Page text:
Mozilla developers are working on an improved Tracking Protection system for the Firefox browser that will land in version 63, scheduled for release in mid-October.
Tracking Protection is a feature that blocks Firefox from loading scripts from abusive trackers. It was first launched with Firefox's Private Browsing mode a few years back, but since Firefox 57, released in November 2017, users can enable it for normal browsing sessions at any time.
But Tracking Protection is not enabled by default, and to enable the protection for normal browsing sessions, users must visit Firefox's Settings >> Privacy section, and press an on/off button.
Firefox Tracking Protection makes the web a joy to use again. It makes pages load super-fast. It blocks the most annoying ads. And it gives me the piece of mind that I'm not being tracked as I surf the web. Enable it today in Firefox Options/Preferences/Settings— Asa Dotzler (@asadotzler) May 17, 2018
Because it's buried deep in Firefox's settings, very few people even know it exists, let alone that they can use it outside of Private Browsing windows.
To promote this feature with users, Mozilla engineers are currently working on changes to the Firefox user interface to allow anyone to enable Tracking Protection at any time from various areas of the Firefox UI.
These include the drop-down security panel that shows HTTPS information or the drop-down menu that can be triggered from the top-right side of the browser.
But besides the changes to the UI, Firefox devs have also worked at improving its capabilities. The Firefox browser's Settings >> Privacy section now features an enhanced Tracking Protection panel that also allows users to select what anti-tracking features they can enable.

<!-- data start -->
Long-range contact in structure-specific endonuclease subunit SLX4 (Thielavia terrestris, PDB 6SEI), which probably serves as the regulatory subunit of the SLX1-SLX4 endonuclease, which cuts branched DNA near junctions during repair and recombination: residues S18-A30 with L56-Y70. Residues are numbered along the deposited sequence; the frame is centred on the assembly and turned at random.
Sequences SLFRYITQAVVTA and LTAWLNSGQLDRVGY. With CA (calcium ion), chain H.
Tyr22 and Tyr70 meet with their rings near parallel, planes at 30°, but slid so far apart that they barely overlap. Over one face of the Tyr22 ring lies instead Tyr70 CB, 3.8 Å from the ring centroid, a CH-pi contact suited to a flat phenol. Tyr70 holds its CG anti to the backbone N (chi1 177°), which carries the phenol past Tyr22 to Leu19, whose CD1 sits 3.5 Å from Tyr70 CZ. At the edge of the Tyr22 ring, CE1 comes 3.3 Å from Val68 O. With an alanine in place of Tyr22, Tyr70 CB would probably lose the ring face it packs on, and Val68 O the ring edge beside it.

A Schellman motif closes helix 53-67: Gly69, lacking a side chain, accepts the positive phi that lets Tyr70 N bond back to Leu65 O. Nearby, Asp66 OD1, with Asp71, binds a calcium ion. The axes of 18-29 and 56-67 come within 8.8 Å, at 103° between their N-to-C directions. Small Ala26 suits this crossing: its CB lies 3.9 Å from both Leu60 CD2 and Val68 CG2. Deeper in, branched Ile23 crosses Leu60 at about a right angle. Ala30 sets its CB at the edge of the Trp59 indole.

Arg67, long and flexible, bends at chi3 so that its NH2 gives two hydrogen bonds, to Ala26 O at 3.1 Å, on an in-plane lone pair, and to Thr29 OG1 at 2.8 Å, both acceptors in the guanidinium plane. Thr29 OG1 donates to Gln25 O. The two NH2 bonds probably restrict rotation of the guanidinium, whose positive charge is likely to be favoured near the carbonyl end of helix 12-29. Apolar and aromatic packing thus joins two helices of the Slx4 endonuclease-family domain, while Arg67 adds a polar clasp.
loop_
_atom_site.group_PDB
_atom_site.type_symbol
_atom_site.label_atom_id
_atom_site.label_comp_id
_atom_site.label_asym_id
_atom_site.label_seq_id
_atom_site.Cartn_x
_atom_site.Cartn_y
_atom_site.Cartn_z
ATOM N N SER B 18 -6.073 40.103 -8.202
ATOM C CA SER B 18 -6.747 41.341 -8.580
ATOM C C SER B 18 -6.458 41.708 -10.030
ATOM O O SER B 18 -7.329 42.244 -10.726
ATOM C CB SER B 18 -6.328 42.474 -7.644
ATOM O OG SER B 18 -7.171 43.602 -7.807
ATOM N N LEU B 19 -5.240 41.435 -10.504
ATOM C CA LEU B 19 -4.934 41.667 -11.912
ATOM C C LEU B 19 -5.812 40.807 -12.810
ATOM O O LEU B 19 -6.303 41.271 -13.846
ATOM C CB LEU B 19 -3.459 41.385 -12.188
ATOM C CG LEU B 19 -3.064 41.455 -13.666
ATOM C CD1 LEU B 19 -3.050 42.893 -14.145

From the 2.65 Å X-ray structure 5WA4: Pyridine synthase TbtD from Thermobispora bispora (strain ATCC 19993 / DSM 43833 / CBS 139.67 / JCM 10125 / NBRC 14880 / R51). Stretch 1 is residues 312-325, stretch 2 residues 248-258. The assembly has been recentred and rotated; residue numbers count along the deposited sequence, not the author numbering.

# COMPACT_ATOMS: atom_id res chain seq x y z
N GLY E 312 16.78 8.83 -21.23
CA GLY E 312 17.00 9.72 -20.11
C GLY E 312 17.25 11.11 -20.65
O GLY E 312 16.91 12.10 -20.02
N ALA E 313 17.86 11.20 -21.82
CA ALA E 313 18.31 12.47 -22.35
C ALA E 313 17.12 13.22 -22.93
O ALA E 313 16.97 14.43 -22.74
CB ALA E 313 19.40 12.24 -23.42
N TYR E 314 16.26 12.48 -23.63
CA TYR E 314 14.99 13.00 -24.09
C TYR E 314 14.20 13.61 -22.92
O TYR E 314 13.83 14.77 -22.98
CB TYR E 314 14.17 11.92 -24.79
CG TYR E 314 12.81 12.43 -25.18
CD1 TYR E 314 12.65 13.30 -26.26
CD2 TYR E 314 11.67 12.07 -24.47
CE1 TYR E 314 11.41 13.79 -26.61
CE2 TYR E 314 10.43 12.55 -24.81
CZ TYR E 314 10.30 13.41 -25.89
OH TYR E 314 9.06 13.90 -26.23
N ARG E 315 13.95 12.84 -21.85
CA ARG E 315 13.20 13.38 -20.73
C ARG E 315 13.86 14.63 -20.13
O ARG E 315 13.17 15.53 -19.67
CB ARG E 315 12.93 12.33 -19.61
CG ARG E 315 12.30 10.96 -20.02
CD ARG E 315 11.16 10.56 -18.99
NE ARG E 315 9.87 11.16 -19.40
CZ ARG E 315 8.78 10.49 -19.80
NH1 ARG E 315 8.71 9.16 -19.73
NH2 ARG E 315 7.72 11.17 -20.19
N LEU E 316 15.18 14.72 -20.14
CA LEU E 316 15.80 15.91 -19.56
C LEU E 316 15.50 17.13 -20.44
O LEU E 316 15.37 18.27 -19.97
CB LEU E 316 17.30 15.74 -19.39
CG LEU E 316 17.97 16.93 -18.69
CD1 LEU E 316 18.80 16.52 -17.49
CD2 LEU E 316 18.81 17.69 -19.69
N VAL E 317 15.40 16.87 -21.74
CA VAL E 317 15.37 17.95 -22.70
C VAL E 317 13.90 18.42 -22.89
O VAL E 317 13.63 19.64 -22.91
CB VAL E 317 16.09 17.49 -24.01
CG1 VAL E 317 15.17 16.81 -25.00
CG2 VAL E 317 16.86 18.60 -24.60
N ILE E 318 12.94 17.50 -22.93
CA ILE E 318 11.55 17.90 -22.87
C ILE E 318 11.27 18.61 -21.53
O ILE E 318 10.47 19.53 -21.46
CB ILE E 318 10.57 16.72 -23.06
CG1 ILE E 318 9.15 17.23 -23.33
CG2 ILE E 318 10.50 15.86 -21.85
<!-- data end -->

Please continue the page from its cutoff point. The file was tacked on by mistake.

While Tracking Protection has always blocked advertising, analytics, and social sharing scripts, with Firefox 63, Tracking Protection will also receive support for blocking user fingerprinting scripts and in-browser miners (also called cryptojackers).
Mozilla told Bleeping Computer in an interview in March that anti-cryptojacking protection was coming to Firefox, but now we know when —Firefox 63.
Last but not least, Mozilla engineers have also simplified the process of clearing cookies in Firefox. Starting with Firefox 63, you can now clear cookies and site data for a website directly from the security panel that appears whenever a user clicks the info/lock icon in the address bar.
The new button will read "Clear Cookies and Site Data..." and it will show up at the bottom of the security panel —the panel used to show SSL certificate information.
These features are also detailed in a Firefox design doc embedded below, and anyone can preview the UI changes right now by installing and using Firefox Nightly.